When I compare the Passover Seder of my youth to the one I am about to celebrate in a few weeks, two main differences come to mind. The first is not having a great uncle who insists on reading the entire Haggadah in Hebrew (most of us miss that great uncle, but not the lengthy speed reading). The second is the dramatic rise in the importance of frogs in the past decade or so. Amazon has hundreds of frog-related merchandise ranging from cheap plastic frogs to straws, socks, ties, and headbands.
Frogs are relevant to the Passover story, as they were the second plague and they probably have a greater commercial potential than blood and dead cows. A story I read recently involving frogs gave me a new way to look at the Exodus story and life in general.
“Once, a bunch of frogs decided to go on a climbing competition. The frog that would reach the top of the tower first would be the winner. A big crowd gathered around to watch this race and cheer on the contestants.
The tower was very high, so almost no one in the crowd really believed that the frogs could reach the top of it.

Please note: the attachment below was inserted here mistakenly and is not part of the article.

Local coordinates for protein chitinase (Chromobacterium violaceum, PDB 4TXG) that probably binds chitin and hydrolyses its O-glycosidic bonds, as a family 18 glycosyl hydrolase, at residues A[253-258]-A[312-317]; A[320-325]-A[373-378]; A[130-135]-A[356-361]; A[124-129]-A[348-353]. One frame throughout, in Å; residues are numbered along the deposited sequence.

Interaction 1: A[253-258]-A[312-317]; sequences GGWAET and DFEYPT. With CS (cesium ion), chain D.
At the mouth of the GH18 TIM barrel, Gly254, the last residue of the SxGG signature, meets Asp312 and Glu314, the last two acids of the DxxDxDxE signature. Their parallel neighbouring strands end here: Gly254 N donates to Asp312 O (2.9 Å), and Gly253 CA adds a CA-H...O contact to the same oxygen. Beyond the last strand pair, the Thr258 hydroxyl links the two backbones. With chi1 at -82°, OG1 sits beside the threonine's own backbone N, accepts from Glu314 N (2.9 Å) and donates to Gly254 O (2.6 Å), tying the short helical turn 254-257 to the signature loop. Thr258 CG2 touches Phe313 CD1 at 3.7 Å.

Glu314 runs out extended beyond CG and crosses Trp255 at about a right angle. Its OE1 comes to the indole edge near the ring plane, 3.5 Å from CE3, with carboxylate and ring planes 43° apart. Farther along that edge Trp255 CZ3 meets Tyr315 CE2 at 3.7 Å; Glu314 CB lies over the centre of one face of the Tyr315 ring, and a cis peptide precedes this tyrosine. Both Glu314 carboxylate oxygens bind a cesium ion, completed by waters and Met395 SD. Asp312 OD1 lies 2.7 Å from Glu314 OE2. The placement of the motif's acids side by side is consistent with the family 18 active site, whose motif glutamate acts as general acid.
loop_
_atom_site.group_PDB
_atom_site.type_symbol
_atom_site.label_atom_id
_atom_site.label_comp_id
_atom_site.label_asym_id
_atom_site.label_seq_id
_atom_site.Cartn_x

During the race, you could hear the crowd saying:
‘No way, this is too difficult!’
‘They will not succeed. Not a chance!’
‘They must be stupid to believe that they can make it to the top.’
The contestant frogs could hear the crowd.
Finally, one by one, the frogs abandoned the game.
Some of them continued to struggle and managed to climb higher and higher.
‘They will not make it, this is way too difficult,’ the crowd continued.
So even those persistent frogs got tired and gave up. In the end, there was only one frog that wouldn’t give up. The little frog struggled to climb higher, but after a huge effort, was the only one to reach the top.
A frog asked the winner how he had found all this strength to make it […]
The winner did not respond.
It turned out that the winner was deaf.”
Moses’ biggest challenge was not the Pharaoh but rather the Israelites who, like the spectator frogs, had the attitude of defeat and lack of confidence in their ability. This attitude ultimately prevailed and forced God to wait 40 years before leading his people to the promised land.
Often, to achieve our goals we need to close our ears when those who don’t believe in us talk. And even harder, we must know when to silence our own minds when it erodes our confidence.